Social media should be a topic of research.  We think this is quite obvious, but with the exception of Forrester none of the major firms have done any in-depth, systematic research on the topic. No doubt some of the firms will say that their clients are not asking for research, nor doing any inquiries on the topic. Well, a couple of years ago the same could be said about Green IT and now look at the interest in the topic. AMR did hire Jonathan Yarmis (see here) and IDC hired Rachel Happe to research this space, but both need to broaden and deepen the teams focusing on social media.  We would expect analysts to take the lead in new areas and provide good advice to their clients.

Use it

Social media looks like it can be an interesting and useful research tool. Blogs can be idea development platforms. LinkedIn Answers offers the ability to ask questions of people not clients of the firm. Twitter can be a platform for snap polls and intra-event communications.  Can these tools be used to gather data?  How else could they be used to do research?

Analyst firms could use social media to manage internal collaboration and knowledge.  One of the great frustrations for the vendor AR community is that they have to conduct multiple briefings on the same topic for analysts for the same firm. This is because the analysts do not exchange information they receive from vendors because their firms do not invest in collaboration platforms and knowledge management. This would also offer the firms experience in how to recommend these tools to their clients.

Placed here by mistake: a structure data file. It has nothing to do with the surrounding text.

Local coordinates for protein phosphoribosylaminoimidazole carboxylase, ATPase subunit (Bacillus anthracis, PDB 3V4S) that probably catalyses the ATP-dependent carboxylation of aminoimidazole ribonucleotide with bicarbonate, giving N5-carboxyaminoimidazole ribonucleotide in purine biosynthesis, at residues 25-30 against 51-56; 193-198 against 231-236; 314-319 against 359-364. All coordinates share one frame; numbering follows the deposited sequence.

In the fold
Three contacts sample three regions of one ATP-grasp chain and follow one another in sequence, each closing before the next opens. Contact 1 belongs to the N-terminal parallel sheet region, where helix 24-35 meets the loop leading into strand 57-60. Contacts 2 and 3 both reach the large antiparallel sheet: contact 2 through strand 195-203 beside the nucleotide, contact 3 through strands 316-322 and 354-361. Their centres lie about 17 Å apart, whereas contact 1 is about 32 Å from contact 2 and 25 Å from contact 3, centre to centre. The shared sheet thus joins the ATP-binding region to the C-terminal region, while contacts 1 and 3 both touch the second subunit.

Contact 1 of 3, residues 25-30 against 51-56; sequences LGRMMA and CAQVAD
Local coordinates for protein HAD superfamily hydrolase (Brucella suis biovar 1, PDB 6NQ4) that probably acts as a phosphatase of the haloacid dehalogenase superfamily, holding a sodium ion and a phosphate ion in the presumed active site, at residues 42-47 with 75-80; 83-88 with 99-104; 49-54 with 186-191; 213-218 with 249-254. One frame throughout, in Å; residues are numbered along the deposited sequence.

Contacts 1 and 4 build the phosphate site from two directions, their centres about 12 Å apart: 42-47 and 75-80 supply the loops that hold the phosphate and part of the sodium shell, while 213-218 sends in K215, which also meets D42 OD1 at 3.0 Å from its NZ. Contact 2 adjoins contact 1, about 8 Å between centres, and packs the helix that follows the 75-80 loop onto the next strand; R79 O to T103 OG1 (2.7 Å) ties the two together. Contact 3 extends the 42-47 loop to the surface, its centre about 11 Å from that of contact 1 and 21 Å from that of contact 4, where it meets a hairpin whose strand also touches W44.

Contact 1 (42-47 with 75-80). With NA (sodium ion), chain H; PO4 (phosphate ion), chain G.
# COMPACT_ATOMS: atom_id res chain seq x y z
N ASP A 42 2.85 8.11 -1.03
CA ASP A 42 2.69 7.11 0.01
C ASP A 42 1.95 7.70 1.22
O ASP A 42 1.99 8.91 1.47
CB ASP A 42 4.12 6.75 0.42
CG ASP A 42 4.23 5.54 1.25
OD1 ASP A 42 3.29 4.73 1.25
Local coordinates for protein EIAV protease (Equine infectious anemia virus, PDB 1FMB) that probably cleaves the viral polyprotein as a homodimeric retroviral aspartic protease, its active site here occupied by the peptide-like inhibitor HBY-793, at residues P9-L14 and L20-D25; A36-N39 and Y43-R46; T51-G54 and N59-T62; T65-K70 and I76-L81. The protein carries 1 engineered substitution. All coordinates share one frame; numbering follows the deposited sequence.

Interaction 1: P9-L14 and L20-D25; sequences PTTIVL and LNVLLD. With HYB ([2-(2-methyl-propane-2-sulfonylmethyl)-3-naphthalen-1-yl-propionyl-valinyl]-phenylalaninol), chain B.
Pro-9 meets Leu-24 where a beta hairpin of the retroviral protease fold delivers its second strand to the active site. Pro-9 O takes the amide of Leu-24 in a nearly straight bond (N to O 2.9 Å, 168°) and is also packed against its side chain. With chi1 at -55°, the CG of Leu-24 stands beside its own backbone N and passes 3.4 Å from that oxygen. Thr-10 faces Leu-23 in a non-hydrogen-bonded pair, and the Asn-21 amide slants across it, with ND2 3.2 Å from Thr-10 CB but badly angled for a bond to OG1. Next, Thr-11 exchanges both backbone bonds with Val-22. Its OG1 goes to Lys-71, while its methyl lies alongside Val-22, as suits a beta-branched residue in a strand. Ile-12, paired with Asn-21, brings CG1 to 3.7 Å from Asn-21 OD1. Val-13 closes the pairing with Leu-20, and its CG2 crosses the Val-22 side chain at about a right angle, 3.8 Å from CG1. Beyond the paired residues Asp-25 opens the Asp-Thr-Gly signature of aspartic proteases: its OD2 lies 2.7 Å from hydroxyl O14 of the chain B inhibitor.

The analyst firms have a huge asset locked in their published research and conference presentations.  They should use social media to deliver that content. Yes, some of the material can be accessed via search on the website, but those searches turn up discrete PDFs with no organization. Imagine how much more powerful all that content would be if it was poured into a wiki with appropriate links between articles. A wiki would also permit clients, end users and vendors, to add comments, vote on the usefulness of an article and add insights.

There have been many articles written on the marketing uses of social media so I won’t repeat that material here. Suffice to say that analyst firms would derive much benefit from enhancing their marketing using social media.

Promote it

Analyst firms are constantly looking for new products to sell. While some of the firms use focus groups and other traditional techniques to get new product input, social media has been demonstrated to be cheaper, faster and more intimate means to get this input. Once they get the information they could use that to promote both the social media and the information they learned from it.

Help establish social media communities.  This is a topic that has been covered in depth in both traditional and new media. What is relevant for analyst firms is that they have a built-in opportunity by leveraging their existing client bases and the various groupings like role-based clients, executive forums and conference communities.  By demonstrating the use of social media they could not only establish their own communities, but show clients how it can be done.

Bottom Line: The analysts are sitting on a potential gold mine of business value if they only leveraged the opportunity that social media represents.  If they think they are the though leaders of IT they should demonstrate some of that leadership.

Question: How would you like analyst firms to use social media for research or client delivery?